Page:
Welcome to the first Unapologetically Muslim post of 2021! This project has been in the making for quite some time. I started this project with the Muslim bookish community in mind. This community has meant the world to me, and over the years we’ve had more and more authors and content creators graciously bringing our voices and stories to the forefront. I couldn’t be prouder of this community, and this is my way of contributing to it. This is in no way enough but I hope you’ll follow this project throughout the coming months, and that you’ll listen and uplift these wonderful people and their stories with me.
I’m so happy to be starting the project in this way and that’s by interviewing such a wonderful author on the blog today. I present to you Saadia Faruqi, author of A Thousand Questions, Yasmin, and A Place at the Table!
- Thank you so much for agreeing to this interview! I want to start by welcoming you to the blog, I’m so happy to have you here today. The first question I would like to ask is, what inspires you to write your stories?
Saadia: Thank you so much for inviting me! I think my children, who are first-generation American kids, are my biggest inspiration. I’m watching them grow up in the U.S. in an environment that is very different to my own at the same age. Their struggles and joys, the challenges they face as well as the happiness they find, are big motivators for me to write stories.
- I also want to ask about representation, how important was it for you to bring Muslim rep to the forefront? To have unapologetically Muslim protagonists in your book?
Saadia: I’m a Muslim American immigrant from Pakistan, and it’s incredibly important to me that my kids who are first-generation American, see themselves in the books they read. At the same time, I want their peers to know about the diversity of the Muslim world. It’s the main reason I write my books, to showcase Muslim culture in stories, in a way that it not only reflects my identity but also helps others learn about it. My Muslim characters break stereotypes and showcase a broad spectrum of how Islam is practised in the U.S. while using good storytelling.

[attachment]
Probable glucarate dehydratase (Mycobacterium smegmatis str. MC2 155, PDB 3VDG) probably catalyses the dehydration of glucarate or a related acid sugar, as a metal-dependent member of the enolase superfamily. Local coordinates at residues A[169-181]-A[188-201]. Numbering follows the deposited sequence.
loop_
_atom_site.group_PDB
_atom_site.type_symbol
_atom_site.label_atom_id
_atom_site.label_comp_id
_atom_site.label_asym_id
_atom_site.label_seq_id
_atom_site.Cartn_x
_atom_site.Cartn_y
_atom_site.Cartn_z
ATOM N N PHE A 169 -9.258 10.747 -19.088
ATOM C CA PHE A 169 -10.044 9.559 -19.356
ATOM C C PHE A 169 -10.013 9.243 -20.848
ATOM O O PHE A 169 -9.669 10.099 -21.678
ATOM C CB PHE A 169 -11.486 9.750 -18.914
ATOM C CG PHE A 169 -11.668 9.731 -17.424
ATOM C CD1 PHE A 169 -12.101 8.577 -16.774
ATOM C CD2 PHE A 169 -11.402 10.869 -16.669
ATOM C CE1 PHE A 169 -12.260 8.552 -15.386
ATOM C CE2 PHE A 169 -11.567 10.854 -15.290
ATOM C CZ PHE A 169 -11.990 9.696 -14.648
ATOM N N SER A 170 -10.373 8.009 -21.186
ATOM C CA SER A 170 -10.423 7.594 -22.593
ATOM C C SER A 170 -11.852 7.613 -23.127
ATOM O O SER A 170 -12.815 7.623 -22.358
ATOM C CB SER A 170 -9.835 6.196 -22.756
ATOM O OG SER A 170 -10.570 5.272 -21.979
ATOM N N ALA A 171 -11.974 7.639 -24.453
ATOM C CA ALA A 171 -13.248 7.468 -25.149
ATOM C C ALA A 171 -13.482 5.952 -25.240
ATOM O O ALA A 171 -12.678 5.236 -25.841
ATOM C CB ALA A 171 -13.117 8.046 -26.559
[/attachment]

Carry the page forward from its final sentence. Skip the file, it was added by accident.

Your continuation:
- Do you have any advice that you would like to pass on to Muslim writers?
Saadia: My biggest piece of advice for Muslim writers, in particular, is to write real, flawed characters. Often Muslims are so caught up in defending Islam from attacks, that we attempt to write the perfect Muslim characters and stories that shy away from anything negative. This isn’t reality. There is no perfect Muslim, and there is no one way of practicing Islam. Write authentic characters struggling with their faith, and let the readers see the diversity of the Islamic world.
- What do you hope your readers will take away from your books?
Saadia: That depends on the reader. For my Muslim readers, I hope they take away the understanding that they’re not alone, that their stories and struggles are important. For my first generation readers, I hope they understand that their life will be richer for straddling two cultures. For other readers, I hope they’ll see Muslims for what they really are: just like everyone else.
- Not exactly a book related question, but how have Ramadan preparations been for you? Do you have any favourite traditions and dishes during this month?
Saadia: I don’t have any cultural traditions, honestly, that I follow any more. Ramadan is all about worship and rest for me, and I’m not the sort of person you’d ever find in the kitchen on regular days, let alone when fasting! I do make pakoras once in a while, or fry frozen items like samosas or spring rolls. That’s the extent of my Ramadan prep.
About the Author
Saadia Faruqi is a Pakistani American author, essayist and interfaith activist. She writes the children’s early reader series “Yasmin” published by Capstone and other books for children, including middle grade novels “A Place At The Table” (HMH/Clarion 2020) co-written with Laura Shovan, and “A Thousand Questions” (Harper Collins 2020). She has also written “Brick Walls: Tales of Hope & Courage from Pakistan” a short story collection for adults and teens. Saadia is editor-in-chief of Blue Minaret, a magazine for Muslim art, poetry and prose, and was featured in Oprah Magazine in 2017 as a woman making a difference in her community. She resides in Houston, TX with her husband and children.
Please make sure to check out Saadia Faruqi’s amazing books!
(Click on the image to be directed to the Goodreads page)